Some landlords may immediately jump toward the eviction process. While this may be warranted in the case of consistent tardiness with rent payment, you should keep this as a last resort. You may unwittingly ruin your occupancy rate if you develop a reputation as an unfair property manager among your tenants.
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However, though it may be unfortunate for all parties involved, you may want to pursue an eviction if rent payments are made late consistently, or if a tenant refuses to comply with the dates in the lease agreement. A tenant not paying rent can cause substantial and undue stress for the property manager or property management company since it can interfere with your ability to make financial commitments in time. This can also place you in an uncomfortable situation with rental property owners if it is a recurring trend. It is, therefore, reasonable to pursue an eviction if a tenant regularly hinders your ability to meet these commitments.
How to Avoid Late Rent Payments
In addition to a system for late rent payments, property managers should consider taking some precautions to avoid late payments altogether. After all, making money as a property manager depends heavily on the satisfaction of property owners, and smooth transactions are the best way to maintain that. Here are a handful of things that property managers can do:
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The best way to avoid late rent payments is to communicate clearly and effectively with your tenants. To this end, be sure to carefully review the terms of the lease before your tenants sign their names. They should be fully informed about the date on which rent is due, how to calculate late fees on rent, and the grace period. You should also clearly state other consequences which may be faced if rent is paid late consistently, such as the risk of eviction.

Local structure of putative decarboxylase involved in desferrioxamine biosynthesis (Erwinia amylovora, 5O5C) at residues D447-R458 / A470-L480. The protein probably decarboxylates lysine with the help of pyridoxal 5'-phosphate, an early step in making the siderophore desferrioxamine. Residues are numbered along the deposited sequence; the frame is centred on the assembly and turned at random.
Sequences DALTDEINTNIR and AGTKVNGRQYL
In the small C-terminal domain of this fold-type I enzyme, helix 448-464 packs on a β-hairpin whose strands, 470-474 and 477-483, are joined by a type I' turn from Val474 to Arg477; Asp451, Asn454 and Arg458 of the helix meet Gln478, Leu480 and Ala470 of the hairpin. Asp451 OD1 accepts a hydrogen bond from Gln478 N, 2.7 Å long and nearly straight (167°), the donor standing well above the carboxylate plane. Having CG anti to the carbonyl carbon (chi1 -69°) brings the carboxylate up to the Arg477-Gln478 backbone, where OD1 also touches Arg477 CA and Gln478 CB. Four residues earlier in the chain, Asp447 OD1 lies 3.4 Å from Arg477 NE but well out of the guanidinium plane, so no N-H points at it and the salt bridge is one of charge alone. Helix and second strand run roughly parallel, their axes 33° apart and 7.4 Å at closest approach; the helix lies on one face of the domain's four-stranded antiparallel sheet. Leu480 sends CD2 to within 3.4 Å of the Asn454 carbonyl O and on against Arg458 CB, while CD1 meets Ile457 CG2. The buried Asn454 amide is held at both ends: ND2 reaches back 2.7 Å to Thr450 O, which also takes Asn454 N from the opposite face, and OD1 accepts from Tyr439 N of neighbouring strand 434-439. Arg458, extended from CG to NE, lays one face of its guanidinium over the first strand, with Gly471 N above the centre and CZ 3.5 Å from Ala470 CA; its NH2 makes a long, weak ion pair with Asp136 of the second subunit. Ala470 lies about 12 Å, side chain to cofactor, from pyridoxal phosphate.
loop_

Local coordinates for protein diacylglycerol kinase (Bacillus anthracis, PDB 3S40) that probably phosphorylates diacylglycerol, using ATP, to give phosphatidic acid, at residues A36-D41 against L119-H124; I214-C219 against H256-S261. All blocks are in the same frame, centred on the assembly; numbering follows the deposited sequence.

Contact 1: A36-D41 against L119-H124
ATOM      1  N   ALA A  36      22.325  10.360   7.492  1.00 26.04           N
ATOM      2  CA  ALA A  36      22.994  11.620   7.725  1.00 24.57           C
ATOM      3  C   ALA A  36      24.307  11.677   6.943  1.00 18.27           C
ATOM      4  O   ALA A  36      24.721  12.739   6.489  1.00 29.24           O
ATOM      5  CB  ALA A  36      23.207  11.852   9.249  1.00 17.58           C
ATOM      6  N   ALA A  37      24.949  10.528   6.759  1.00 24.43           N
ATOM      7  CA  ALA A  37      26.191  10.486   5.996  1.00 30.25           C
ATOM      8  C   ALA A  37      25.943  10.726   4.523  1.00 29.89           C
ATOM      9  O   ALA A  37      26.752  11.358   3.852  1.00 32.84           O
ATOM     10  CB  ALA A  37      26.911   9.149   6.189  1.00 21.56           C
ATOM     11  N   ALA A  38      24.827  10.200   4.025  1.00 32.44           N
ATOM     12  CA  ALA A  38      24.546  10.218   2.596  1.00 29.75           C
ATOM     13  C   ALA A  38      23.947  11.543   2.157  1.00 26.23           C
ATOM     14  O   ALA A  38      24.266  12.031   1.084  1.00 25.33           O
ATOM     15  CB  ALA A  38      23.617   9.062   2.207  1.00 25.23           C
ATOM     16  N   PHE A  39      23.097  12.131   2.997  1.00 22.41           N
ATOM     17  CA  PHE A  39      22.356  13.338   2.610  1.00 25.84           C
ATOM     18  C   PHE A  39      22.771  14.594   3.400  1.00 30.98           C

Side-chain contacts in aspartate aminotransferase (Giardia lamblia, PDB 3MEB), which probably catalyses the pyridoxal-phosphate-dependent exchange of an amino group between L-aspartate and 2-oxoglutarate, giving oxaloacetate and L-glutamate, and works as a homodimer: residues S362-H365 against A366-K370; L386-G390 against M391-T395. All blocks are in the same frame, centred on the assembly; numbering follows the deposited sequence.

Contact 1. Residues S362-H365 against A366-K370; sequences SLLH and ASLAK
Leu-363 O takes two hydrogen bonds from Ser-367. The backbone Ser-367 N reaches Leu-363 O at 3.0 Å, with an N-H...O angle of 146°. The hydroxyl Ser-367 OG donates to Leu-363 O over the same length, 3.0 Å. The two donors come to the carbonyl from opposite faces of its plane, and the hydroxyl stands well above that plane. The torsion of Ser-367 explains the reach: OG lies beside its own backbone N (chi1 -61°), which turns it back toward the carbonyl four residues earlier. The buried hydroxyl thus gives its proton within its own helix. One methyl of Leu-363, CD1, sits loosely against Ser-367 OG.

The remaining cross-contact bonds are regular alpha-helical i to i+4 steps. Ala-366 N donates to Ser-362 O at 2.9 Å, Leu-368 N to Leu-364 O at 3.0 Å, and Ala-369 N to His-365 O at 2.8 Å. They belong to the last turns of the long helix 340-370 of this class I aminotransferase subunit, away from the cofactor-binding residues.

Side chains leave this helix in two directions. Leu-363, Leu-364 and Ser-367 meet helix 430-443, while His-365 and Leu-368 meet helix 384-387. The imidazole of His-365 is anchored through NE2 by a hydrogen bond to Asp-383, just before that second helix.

Furthermore, you should consider sending reminders about rent payment when necessary. A scheduled mass-email to all of your tenants wouldn’t be very time-consuming; but may, in fact, have a positive impact on their punctuality.
Adopt online rent payment
One of the best things a residential property manager can do is to adopt online rent payment. These systems add a great deal of convenience to tenants, the property manager, and property management clients. This will add a lot of security to your rental property management business, as it dramatically reduces the risk of late rent payment. Many systems can also be customized to automatically charge a late fee for rent if payment is not received in time. Finally, these systems can add a layer of accountability, since you’ll have a clear view of when each tenant made their payments. If you can easily identify a recurring trend of late payments, it may inform your decision of whether or not to renew that tenant’s lease agreement. This is definitely one of the best ways to add consistency to your rental income collection.
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Screen your tenants
It is crucial that property managers screen prospective tenants thoroughly. To this end, you’ll want to request references from past landlords who can attest to their timely payment. You’ll also want proof of employment or other indications of financial stability. This will minimize the risk of late rent payments significantly. Being a property manager involves a lot of diligence, and putting in the time to properly screen tenants will make your job a lot easier in the long-run.
The stress of late rent payments can be huge to a lot of property managers. However, the good property manager always knows what to do. By equipping yourself with some precautionary measures and a proactive approach, you’re sure to find a great system for managing late rent payments and late rent fees.